“It was reported that Kim Jong Un has ordered troops near the demilitarized zone not to make any mistake that can be utilized by (U.S. and South Korean) forces to use force against the North,” she said, noting that he pointedly told troops to be cautious.

But as the rhetoric escalated, the North Korean leader was reshuffling his inner circle.

“The fact that organizational change continues means that North Korea’s political stability has not yet been realized,” she said.

The strongest sign of discord might be that recent moves appear to have angered China, something that would not be done lightly. In the United Nations Security Council, China voted in favor of harsh sanctions on North Korea after a February nuclear test.

“The top priority now is to defuse the tension, bring down [the] heat, focus on the diplomatic track,” said Chinese U.N. Ambassador Li Baodong.

Instead, Kim Jong Un ratcheted up the tension.

Long called a deeply divided North Korean elite “a worst-case scenario.”

If military hard-liners are rejecting Kim’s rule for not being aggressive enough, that would leave the rest of the region and the world to deal with unhappy and nuclear-armed generals.

“If Jong Un’s government fails, the likelihood is that whoever takes his place would be far more hard-line,” Long said.

In addition to threatening nuclear war, testing a nuclear device, testing long-range missiles, declaring that the war with South Korea is still on and restarting an old nuclear reactor, North Korea cut off access to the Kaesong industrial park on Wednesday.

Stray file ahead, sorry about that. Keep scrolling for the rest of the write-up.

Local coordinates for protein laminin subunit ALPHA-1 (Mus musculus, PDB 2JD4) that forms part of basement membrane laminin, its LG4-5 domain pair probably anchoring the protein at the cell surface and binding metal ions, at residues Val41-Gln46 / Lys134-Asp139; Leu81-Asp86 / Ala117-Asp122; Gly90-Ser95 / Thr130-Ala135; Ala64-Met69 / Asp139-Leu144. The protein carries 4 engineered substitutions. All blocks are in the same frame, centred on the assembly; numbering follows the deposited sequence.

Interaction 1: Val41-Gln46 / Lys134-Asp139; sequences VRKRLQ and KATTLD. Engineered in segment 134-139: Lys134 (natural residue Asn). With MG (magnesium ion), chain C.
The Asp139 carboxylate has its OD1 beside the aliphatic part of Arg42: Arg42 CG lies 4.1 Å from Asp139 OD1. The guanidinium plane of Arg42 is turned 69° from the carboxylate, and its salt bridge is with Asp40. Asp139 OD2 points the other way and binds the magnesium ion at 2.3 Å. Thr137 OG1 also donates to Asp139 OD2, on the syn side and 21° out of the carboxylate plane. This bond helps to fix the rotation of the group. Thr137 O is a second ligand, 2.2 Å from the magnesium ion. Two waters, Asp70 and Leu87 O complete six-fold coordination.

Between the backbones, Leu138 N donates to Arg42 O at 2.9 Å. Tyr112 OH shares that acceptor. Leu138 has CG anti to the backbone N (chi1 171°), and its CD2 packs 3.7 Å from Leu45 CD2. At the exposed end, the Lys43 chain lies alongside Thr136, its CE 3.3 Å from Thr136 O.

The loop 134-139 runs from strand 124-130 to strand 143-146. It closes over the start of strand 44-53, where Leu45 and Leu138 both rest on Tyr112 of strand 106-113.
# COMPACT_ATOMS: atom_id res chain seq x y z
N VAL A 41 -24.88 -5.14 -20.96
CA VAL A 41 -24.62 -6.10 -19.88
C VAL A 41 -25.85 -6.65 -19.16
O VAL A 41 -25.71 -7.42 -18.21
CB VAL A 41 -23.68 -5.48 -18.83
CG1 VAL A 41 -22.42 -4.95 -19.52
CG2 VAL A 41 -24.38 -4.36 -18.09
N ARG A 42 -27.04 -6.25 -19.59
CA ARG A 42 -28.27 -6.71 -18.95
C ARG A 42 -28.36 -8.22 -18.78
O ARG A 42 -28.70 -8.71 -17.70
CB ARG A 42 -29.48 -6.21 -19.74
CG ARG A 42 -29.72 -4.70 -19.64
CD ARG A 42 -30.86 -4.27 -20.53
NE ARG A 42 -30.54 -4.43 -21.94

South Korea’s Yonhap News Agency quoted an unnamed official as saying, “Although the action taken is serious, it is not without precedence.”

But there are also concerns, especially among conservatives in Seoul, the capital of South Korea, that beneath the heated rhetoric and posturing, the North has gained strategic ground through its continued development of its nuclear and missile programs.

North Korea in December launched a satellite into space, a development widely seen as cover for testing its ballistic-missile program, followed two months later by a test of what it described as “a smaller and lighter A-bomb.”

Both programs have presumably upped the stakes when it comes to decision-making by South Korea and the United States, which has 28,500 troops stationed in the South, about how to react to provocations from the North.

Still, a full-scale attack by the North on the United States or its allies, as Kim’s bellicose rhetoric has threatened, almost certainly would be suicidal for the Pyongyang leadership. While the Pentagon believes North Korea has produced a rocket that appears capable of hitting the United States, it’s had only one mostly successful test flight.

Beyond that, the North Koreans aren’t thought to have a nuclear warhead they could fit onto a missile. Their most recent test is believed to have been with a device of about the force of the bomb that the United States dropped on Hiroshima in 1945.

The United States has an array of anti-missile defenses. Recently, F-22 fighters and B-2 stealth bombers took part in joint U.S.-South Korean War games. Both aircraft are thought to be beyond the ability of North Korean radar to track, meaning impossible to defend against.

In fact, when Hagel was asked last month about the North Koreans’ ability to produce “a true intercontinental ballistic missile armed with a nuclear warhead,” he said that the U.S. would not be developing policy in reaction to Kim’s timelines, but that “we’re ahead of any timelines of any potential threat.”